Whey Protein Supplements

When you're pressed for time and unable to cook, a whey protein supplement can come in handy.

Whey is a type of high-quality protein from dairy foods, shown to be very effective at building muscle mass, and may help with weight loss.

Protein content: Varies between brands, can go over 90% of calories, with 20-50 grams of protein per serving.

13. Lentils

Lentils are a type of legume.

They are high in fiber, magnesium, potassium, iron, folate, copper, manganese and various other nutrients.

Lentils are among the world's best sources of plant-based protein, and are an excellent food for vegetarians.

Protein content: 27% of calories. 1 cup (198 g) of boiled lentils contains 18 grams, with 230 calories.

Other High-Protein Legumes

Soybeans (33% of calories), chickpeas (19%) and kidney beans (24%).

Pumpkin Seeds

Pumpkins contain edible seeds called pumpkin seeds.

They are incredibly high in many nutrients, including iron, magnesium and zinc.

Protein content: 14% of calories. 1 ounce (28 g) contains 5 grams of protein, with 125 calories.

Other High-Protein Seeds

Flax seeds (12% of calories), sunflower seeds (12%) and chia seeds (11%).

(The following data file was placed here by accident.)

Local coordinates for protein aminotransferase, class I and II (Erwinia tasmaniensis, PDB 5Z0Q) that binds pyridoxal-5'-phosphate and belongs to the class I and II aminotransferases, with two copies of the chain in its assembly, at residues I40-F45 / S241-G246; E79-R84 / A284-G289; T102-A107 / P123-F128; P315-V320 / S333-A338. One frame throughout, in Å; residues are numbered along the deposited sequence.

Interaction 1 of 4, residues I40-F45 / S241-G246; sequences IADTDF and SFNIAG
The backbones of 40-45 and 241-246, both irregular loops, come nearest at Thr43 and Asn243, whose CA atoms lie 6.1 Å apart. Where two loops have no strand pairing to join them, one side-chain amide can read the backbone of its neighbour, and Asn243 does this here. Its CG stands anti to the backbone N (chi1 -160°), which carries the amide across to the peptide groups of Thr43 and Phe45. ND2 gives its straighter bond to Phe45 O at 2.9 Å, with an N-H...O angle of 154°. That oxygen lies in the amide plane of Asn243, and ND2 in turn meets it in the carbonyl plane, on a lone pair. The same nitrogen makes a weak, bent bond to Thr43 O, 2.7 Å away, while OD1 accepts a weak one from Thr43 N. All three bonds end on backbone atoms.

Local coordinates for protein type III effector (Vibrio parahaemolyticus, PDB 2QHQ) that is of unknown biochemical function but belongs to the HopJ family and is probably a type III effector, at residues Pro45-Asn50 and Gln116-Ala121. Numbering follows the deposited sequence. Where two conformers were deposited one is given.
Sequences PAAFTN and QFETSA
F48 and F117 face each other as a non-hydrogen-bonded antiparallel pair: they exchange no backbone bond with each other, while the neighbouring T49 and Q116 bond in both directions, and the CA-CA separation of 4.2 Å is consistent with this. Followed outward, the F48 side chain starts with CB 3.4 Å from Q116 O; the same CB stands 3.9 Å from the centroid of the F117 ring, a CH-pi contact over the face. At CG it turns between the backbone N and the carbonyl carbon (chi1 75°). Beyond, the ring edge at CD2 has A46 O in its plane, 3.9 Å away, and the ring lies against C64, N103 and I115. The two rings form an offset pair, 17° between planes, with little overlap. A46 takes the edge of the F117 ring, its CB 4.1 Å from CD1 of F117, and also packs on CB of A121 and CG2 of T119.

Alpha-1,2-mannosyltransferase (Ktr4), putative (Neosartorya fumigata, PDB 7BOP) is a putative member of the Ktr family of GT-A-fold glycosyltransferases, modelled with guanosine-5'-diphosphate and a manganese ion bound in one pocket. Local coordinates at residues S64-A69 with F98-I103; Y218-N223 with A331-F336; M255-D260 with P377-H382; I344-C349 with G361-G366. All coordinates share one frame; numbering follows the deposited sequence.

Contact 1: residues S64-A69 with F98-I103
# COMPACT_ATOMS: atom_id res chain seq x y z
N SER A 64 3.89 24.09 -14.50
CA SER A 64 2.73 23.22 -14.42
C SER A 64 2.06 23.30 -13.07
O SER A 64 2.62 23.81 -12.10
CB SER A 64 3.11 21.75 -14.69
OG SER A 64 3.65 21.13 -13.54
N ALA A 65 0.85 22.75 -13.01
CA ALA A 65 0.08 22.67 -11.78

16. Turkey Breast

Turkey breast is similar to chicken breast in many ways.

It consists mostly of protein, with very little fat and calories. It also tastes delicious.

Protein content: 70% of calories. One 3 ounce (85 g) serving contains 24 grams, with 146 calories.

17. Fish (All Types)

Fish is incredibly healthy, for various reasons.

It is loaded with various important nutrients, and tends to be very high in heart-healthy omega-3 fatty acids.

Protein content: Highly variable. Salmon is 46% protein, with 19 grams per 3 ounce (85 g) serving, with 175 calories.

18. Shrimp

Shrimp is a type of seafood.

It is low in calories, but loaded with various nutrients, including selenium and vitamin B12.

Like fish, shrimp also contains plenty of omega-3 fatty acids.

Protein content: 90% of calories. A 3 ounce (85 g) serving contains 18 grams, with only 84 calories.

19. Brussels Sprouts

The Brussels sprout is another high-protein vegetable, related to broccoli.

It is very high in fiber, vitamin C and other nutrients.

Protein content: 17% of calories. Half a cup (78 g) contains 2 grams of protein, with 28 calorie



Other sources include:

Broccoli

Black beans

Peas

Artichoke

Coconut

White beans

Sundried tomatoes